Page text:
Gainesville City Council members are expected to consider creating a joint opportunity zone with Hall County at their Tuesday meeting.
The council heard a presentation on the West Gainesville-Hall County Opportunity Zone, a tax credit program, from Jonathan Gelber, a senior consultant with Bleakly Advisory Group.
It would allow companies that move into or expand in the zone to get a $3,500 tax credit for each new job created.
The first phase of the zone would include 805 acres and 409 parcels of land around the Lakeshore Mall, Atlanta Highway, Browns Bridge Road and within Industrial Park West.
Gainesville has a downtown/midtown opportunity zone that was created in 2010, according to the state Department of Community Affairs website. The zones are active for 10 years.
“The program was originally conceived to be sort of an urban redevelopment tool,” Gelber said. “But it’s more used now for economic development.”
The City Council and the Hall County Board of Commissioners approved an urban redevelopment plan in July 2012, and the city is considering a resolution to create the west Gainesville zone. DCA officials must sign off.
The plan identifies three areas it calls “Economic Opportunity Gateways,” including Browns Bridge Road and Atlanta Highway, the Ga. 365 corridor, and Candler Road.
The plan has 3,335 tax parcels of land in Gainesville and unincorporated Hall County on more than 16,000 acres.
“I couldn’t help think that the major theme of this whole thing is jobs, jobs, jobs,” Councilman George Wangemann said. “In real estate, you have location, location, location, and I think eventually this area could become one of those things where people say ‘This is a great location to relocate, to brings jobs to and to clean up blighted areas.’”
The tax credits would be available to any business inside the zone, but in return it has to create at least two full-time, permanent jobs. The pay has to be higher than the lowest average county wage in the state, which is currently $435 a week or $22,620 a year. Companies can get the tax credits annually for five years per job.
“All you are approving in this resolution are the parcels in the city of Gainesville,” Community Development Director Rusty Ligon said. “Hall County would only be approving the parcels in Hall County. If they decided for some reason not to move forward, that’s not going to impact us, we can continue forward.”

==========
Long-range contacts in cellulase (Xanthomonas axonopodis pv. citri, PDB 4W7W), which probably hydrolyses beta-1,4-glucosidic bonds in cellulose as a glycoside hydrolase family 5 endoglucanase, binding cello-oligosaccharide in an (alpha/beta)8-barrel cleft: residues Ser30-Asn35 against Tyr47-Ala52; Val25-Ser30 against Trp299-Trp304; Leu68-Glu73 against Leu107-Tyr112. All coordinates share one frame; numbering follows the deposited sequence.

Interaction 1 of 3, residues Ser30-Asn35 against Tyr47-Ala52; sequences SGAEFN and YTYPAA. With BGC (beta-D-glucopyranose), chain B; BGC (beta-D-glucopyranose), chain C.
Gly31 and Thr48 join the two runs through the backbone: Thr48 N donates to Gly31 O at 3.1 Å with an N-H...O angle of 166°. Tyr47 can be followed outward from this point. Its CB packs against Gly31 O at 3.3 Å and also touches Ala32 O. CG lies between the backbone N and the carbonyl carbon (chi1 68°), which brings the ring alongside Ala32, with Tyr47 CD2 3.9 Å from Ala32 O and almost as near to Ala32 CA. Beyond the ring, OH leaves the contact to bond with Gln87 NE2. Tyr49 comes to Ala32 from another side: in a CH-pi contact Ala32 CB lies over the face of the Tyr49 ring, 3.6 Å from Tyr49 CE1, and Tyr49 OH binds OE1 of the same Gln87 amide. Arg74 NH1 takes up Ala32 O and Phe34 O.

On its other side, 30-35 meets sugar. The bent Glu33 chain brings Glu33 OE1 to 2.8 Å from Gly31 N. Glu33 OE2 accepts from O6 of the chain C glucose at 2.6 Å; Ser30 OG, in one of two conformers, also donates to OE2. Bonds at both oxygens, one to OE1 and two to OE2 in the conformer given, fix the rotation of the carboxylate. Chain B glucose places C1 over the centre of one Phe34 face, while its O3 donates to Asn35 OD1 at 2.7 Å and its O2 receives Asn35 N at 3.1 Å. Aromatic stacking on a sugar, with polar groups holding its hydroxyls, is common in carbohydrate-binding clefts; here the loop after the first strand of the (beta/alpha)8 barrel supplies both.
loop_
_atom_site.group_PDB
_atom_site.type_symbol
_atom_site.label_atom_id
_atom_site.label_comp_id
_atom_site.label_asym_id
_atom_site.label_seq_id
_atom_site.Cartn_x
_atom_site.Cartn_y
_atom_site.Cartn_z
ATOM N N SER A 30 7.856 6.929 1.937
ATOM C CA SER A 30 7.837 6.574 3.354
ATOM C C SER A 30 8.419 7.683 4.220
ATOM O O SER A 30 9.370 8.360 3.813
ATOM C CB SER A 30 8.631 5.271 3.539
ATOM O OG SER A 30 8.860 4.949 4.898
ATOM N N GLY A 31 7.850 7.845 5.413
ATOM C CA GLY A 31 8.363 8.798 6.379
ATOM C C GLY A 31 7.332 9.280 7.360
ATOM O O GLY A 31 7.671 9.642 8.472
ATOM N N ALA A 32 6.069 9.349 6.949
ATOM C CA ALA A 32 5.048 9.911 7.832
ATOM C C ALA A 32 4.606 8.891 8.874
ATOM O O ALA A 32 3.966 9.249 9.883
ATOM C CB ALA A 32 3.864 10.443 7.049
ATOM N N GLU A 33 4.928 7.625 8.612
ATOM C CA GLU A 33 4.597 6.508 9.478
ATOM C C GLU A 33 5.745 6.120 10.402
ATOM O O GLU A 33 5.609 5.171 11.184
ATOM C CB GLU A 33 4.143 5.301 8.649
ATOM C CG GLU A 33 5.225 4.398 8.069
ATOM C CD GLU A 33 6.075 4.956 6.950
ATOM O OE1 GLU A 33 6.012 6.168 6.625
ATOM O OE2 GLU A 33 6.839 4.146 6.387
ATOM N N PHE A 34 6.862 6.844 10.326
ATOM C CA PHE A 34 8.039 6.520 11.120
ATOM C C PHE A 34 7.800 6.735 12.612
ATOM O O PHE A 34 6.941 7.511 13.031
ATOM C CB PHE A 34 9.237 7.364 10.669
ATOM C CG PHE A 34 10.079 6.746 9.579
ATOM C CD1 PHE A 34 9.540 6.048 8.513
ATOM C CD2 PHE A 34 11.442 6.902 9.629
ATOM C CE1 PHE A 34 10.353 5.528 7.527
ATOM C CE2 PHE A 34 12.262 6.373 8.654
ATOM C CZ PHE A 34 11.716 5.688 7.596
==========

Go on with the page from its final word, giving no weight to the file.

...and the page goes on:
Opportunity zones must meet certain criteria, such as being in the redevelopment plan area and being in or near geographical areas where there’s a large amount of poverty. The basis for the current zone application includes vacant parcels of land, crime and deteriorating infrastructure.
Gelber said he hopes to get the zone approved by the end of the year. It would be retroactive to Jan. 1.
Ligon said they want several zones in place by Dec. 31.
In other business, the council members are also expected to consider approving an increase in the city’s water and sewer rates. Water rates for city service would increase by 3.5 percent, wastewater sewer rates would rise by 1.75 percent and the account service fee would go from $4.00 to $4.25.
The “per unit” water charge for residents living in Gainesville would go from $2.44 to $2.53 and from $7.26 to $7.39 for sewer. The percentage change is the same for Hall County residents, but water rates are twice the city rates.
County “per unit” rates would increase from $4.88 to $5.06 for water, but sewer rates would match the city rate of $7.39. The city of Oakwood sewer rate, which isn’t subsidized, would go from $8.16 to $8.40 per unit.
Councilman Bob Hamrick said in March the city has the differential for the services it provides in the county because it gets no benefit for them.
Low to average users would see an increase of about 95 cents to about $2.34, Public Utilities Director Kelly Randall said.
If approved, the new rates would take effect Jan. 1. Council members discussed having some community meetings to explain the new rates.